Consider Specifics of the Local Currency When Conducting a Currency Transfer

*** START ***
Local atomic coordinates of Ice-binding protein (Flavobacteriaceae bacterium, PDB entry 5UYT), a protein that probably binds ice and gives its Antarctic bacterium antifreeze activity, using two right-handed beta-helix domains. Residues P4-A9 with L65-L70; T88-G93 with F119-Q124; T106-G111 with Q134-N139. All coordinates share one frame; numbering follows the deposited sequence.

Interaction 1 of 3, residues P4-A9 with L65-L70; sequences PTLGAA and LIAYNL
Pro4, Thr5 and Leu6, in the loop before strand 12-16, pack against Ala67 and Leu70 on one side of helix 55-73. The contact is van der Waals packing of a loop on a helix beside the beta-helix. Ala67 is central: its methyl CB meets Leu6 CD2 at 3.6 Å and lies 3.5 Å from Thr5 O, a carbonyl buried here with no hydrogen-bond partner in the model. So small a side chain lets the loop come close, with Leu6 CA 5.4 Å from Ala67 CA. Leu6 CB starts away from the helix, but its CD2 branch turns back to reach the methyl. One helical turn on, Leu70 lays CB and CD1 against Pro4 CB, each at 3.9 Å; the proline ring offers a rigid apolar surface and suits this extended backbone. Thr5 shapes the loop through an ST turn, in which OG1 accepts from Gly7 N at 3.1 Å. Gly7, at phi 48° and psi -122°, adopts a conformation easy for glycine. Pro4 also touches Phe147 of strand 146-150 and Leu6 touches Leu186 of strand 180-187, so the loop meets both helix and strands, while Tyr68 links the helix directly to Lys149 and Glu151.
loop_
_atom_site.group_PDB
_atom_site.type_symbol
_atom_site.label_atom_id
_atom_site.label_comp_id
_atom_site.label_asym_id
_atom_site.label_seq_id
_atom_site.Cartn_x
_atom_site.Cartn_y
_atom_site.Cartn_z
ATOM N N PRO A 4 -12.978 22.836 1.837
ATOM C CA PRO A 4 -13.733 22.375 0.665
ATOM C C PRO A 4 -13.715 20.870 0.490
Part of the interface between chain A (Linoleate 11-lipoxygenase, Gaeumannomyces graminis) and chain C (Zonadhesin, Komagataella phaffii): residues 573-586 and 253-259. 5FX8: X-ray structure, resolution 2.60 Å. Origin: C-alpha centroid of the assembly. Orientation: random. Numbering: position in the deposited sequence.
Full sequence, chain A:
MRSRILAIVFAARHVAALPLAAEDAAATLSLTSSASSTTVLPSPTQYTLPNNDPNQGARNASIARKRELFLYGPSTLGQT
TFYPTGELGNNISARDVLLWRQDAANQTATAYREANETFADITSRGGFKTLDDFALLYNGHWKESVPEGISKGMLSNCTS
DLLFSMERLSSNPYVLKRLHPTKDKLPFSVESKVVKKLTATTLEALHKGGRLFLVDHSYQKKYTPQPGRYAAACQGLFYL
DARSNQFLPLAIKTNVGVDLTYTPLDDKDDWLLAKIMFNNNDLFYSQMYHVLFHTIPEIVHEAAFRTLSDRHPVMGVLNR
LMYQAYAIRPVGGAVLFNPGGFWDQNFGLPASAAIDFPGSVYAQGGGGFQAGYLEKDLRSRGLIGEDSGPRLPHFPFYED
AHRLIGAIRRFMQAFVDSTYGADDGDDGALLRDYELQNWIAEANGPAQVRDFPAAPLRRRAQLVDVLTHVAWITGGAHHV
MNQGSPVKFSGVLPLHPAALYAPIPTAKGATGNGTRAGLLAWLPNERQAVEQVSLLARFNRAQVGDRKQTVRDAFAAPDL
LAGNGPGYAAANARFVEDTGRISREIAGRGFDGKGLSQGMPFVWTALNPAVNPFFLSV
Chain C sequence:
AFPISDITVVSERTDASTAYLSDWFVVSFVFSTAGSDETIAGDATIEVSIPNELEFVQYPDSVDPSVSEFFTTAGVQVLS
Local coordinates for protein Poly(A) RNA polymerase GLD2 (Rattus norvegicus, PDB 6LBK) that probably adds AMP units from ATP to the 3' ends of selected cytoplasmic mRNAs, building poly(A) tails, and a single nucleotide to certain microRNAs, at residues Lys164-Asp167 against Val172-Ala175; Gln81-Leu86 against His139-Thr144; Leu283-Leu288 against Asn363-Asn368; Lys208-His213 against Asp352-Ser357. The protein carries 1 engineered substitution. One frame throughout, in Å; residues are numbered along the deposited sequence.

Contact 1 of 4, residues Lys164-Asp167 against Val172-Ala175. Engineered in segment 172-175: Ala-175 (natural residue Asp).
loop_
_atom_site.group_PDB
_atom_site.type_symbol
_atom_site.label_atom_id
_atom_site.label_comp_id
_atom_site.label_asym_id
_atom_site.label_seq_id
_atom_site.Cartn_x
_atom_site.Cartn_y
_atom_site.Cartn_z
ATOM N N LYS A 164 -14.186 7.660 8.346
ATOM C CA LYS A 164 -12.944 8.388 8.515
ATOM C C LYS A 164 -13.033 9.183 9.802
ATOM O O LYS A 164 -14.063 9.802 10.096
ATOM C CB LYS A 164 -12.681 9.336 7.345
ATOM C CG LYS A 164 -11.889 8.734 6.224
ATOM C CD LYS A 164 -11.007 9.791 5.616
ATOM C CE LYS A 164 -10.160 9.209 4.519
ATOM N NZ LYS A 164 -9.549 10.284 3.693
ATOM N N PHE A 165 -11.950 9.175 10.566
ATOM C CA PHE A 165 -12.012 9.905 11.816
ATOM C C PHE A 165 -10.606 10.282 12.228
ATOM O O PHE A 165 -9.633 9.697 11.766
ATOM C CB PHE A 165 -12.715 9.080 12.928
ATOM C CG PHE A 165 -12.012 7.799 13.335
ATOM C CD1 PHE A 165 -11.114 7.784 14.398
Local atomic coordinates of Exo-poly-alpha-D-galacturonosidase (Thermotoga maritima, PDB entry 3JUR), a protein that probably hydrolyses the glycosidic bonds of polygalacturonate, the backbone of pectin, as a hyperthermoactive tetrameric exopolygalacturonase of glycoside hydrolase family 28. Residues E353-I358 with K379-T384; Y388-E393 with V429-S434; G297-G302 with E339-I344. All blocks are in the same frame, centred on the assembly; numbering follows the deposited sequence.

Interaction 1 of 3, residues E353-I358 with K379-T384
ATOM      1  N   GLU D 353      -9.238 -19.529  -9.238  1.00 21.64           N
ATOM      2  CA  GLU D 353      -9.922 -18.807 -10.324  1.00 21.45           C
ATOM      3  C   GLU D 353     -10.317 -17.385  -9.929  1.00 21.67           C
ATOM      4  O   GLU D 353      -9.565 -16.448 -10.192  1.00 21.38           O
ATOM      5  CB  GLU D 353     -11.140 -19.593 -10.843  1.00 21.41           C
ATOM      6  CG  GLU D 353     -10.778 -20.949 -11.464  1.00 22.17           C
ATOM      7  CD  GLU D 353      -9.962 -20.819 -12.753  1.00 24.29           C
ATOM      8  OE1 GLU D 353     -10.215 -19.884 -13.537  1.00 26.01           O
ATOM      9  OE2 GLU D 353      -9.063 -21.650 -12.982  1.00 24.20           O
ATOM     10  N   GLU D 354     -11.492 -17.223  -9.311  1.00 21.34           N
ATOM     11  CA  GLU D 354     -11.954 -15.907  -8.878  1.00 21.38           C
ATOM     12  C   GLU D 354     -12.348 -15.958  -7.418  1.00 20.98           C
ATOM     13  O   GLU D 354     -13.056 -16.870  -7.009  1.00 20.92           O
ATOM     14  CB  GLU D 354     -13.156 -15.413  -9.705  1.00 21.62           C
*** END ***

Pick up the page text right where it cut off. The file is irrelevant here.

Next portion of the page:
At present, the United Nations comprises 192 member states which are using 182 currencies that are officially in circulation. Therefore, when arranging a currency transfer you have to bear in mind that many of these currencies are on the list of the so-called “exotic currencies,” which affects their foreign currency exchange rate. There are even more unofficial currencies in the world but you cannot use them to conduct money transfers unless they are in the form of electronic money used to purchase goods online or to pay for specific services (mostly online). We all know that a currency is a medium of exchange and its value is the equivalent of how much of some other currency this particular currency can buy. Therefore, you should carefully consider which currency pair you will be using to arrange your currency transfer. It is impossible for one to know not the name of the local currency in the country where he/she resides, but sometimes one might find it confusing when it comes to currency names in alternative locations. The word “dollar” is used to name the local currency in several major countries like the United States, Canada, Australia and New Zealand, plus several other countries, so it matters what particular currency you are using for a particular money transfer. A person who is living in Australia is accustomed to the purchasing power of the Australian dollar, i.e. what amount of goods one Australian dollar can buy. When relocating to the U.S. or sending money abroad, this person will have to adapt to a different purchasing power of the U.S. dollar, i.e. a different amount of goods the U.S. dollar can buy. Thus, sending AUD 1,000 to a recipient in the United States seems like this amount will be sufficient for one to meet his/her monthly bills. However, due to the currency conversion, the recipient will receive a sum of about USD 950 or less if all applicable fees are calculated. Knowing the exact currency pair is essential and you should better consult your currency transfer specialist before deciding to proceed. The U.S. dollar serves as a de facto world currency but it is gradually replaced by other currencies like the common European currency, the euro, and to some extent the Japanese yen. This means that it will be better to use the U.S. dollar or the euro as the home currency for sending money abroad, but this depends on many factors as well. More important is to be familiar with the home currency of the recipient and its actual value as well as all applicable fees and taxes in the destination country. On the other hand, there are countries which have pegged their national currency to another one. Most of them are pegged to the U.S. dollar or the euro. Such being the case, one does not have to calculate exchange rates and conversion costs because the recipient will receive exactly the same amount of U.S. dollars or euro, minus all applicable fees, in his/her local currency. Currencies exist, however, for various reasons conversions are better to avoid when making a currency transfer. These factors could be political or financial alike and it would be better to ask for an expert advice to avoid undesired effects.